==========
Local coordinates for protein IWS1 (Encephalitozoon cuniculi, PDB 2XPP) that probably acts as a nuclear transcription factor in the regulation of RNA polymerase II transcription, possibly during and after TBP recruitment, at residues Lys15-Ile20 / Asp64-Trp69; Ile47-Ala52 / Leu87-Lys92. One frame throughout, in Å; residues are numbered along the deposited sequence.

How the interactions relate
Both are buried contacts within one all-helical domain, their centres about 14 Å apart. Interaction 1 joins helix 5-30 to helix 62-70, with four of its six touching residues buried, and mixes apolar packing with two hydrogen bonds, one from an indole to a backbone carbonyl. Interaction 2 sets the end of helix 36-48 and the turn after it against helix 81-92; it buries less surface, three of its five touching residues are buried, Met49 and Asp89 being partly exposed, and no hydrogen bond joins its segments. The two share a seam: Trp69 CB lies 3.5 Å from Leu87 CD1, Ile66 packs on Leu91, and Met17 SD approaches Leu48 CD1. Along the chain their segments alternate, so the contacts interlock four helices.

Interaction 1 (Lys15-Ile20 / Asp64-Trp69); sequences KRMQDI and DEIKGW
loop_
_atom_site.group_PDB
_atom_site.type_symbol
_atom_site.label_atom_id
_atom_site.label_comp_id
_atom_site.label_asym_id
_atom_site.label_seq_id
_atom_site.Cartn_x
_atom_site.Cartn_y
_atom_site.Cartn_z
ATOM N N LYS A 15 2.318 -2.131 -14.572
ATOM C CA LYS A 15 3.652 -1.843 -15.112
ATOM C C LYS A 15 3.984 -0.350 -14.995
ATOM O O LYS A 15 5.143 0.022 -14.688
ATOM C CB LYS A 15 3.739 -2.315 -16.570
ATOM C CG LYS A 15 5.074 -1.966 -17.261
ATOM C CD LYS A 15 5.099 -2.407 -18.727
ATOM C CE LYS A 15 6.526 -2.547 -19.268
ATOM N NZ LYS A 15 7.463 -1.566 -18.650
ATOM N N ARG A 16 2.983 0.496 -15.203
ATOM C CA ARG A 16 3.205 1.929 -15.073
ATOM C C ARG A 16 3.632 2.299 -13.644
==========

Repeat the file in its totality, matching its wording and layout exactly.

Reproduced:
Local coordinates for protein IWS1 (Encephalitozoon cuniculi, PDB 2XPP) that probably acts as a nuclear transcription factor in the regulation of RNA polymerase II transcription, possibly during and after TBP recruitment, at residues Lys15-Ile20 / Asp64-Trp69; Ile47-Ala52 / Leu87-Lys92. One frame throughout, in Å; residues are numbered along the deposited sequence.

How the interactions relate
Both are buried contacts within one all-helical domain, their centres about 14 Å apart. Interaction 1 joins helix 5-30 to helix 62-70, with four of its six touching residues buried, and mixes apolar packing with two hydrogen bonds, one from an indole to a backbone carbonyl. Interaction 2 sets the end of helix 36-48 and the turn after it against helix 81-92; it buries less surface, three of its five touching residues are buried, Met49 and Asp89 being partly exposed, and no hydrogen bond joins its segments. The two share a seam: Trp69 CB lies 3.5 Å from Leu87 CD1, Ile66 packs on Leu91, and Met17 SD approaches Leu48 CD1. Along the chain their segments alternate, so the contacts interlock four helices.

Interaction 1 (Lys15-Ile20 / Asp64-Trp69); sequences KRMQDI and DEIKGW
loop_
_atom_site.group_PDB
_atom_site.type_symbol
_atom_site.label_atom_id
_atom_site.label_comp_id
_atom_site.label_asym_id
_atom_site.label_seq_id
_atom_site.Cartn_x
_atom_site.Cartn_y
_atom_site.Cartn_z
ATOM N N LYS A 15 2.318 -2.131 -14.572
ATOM C CA LYS A 15 3.652 -1.843 -15.112
ATOM C C LYS A 15 3.984 -0.350 -14.995
ATOM O O LYS A 15 5.143 0.022 -14.688
ATOM C CB LYS A 15 3.739 -2.315 -16.570
ATOM C CG LYS A 15 5.074 -1.966 -17.261
ATOM C CD LYS A 15 5.099 -2.407 -18.727
ATOM C CE LYS A 15 6.526 -2.547 -19.268
ATOM N NZ LYS A 15 7.463 -1.566 -18.650
ATOM N N ARG A 16 2.983 0.496 -15.203
ATOM C CA ARG A 16 3.205 1.929 -15.073
ATOM C C ARG A 16 3.632 2.299 -13.644